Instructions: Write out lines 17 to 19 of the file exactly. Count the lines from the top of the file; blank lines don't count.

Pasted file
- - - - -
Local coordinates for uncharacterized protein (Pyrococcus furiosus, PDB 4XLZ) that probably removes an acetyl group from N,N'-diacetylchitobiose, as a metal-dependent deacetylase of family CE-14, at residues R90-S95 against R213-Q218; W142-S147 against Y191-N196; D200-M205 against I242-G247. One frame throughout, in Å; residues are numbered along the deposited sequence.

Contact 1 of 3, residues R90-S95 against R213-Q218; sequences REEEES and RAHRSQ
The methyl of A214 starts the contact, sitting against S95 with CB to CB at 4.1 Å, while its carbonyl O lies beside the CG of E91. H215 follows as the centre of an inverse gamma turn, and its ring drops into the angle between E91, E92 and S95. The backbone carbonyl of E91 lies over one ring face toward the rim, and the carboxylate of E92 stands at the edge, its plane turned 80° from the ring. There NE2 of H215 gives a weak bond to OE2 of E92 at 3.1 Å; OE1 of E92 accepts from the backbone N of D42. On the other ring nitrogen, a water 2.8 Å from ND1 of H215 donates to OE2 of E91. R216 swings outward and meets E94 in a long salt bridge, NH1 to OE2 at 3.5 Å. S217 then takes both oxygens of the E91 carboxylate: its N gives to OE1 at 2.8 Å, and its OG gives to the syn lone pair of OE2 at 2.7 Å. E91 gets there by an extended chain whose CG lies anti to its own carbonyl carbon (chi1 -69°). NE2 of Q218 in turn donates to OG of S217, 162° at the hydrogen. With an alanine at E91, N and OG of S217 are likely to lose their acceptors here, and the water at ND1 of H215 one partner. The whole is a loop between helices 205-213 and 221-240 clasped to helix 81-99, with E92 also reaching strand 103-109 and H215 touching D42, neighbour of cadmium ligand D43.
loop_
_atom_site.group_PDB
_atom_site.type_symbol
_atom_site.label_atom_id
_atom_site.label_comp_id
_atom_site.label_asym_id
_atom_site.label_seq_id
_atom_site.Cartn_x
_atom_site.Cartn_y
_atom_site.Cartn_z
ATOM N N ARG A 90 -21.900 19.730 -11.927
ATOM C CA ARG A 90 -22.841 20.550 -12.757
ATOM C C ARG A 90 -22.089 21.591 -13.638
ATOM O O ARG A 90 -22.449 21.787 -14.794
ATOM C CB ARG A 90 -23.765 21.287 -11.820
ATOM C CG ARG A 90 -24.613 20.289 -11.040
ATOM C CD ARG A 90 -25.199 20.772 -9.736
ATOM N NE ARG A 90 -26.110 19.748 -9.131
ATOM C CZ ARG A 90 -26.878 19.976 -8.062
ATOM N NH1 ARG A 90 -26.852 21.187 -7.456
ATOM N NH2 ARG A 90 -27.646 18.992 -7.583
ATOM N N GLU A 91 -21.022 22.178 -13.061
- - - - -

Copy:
ATOM O O ARG A 90 -22.449 21.787 -14.794
ATOM C CB ARG A 90 -23.765 21.287 -11.820
ATOM C CG ARG A 90 -24.613 20.289 -11.040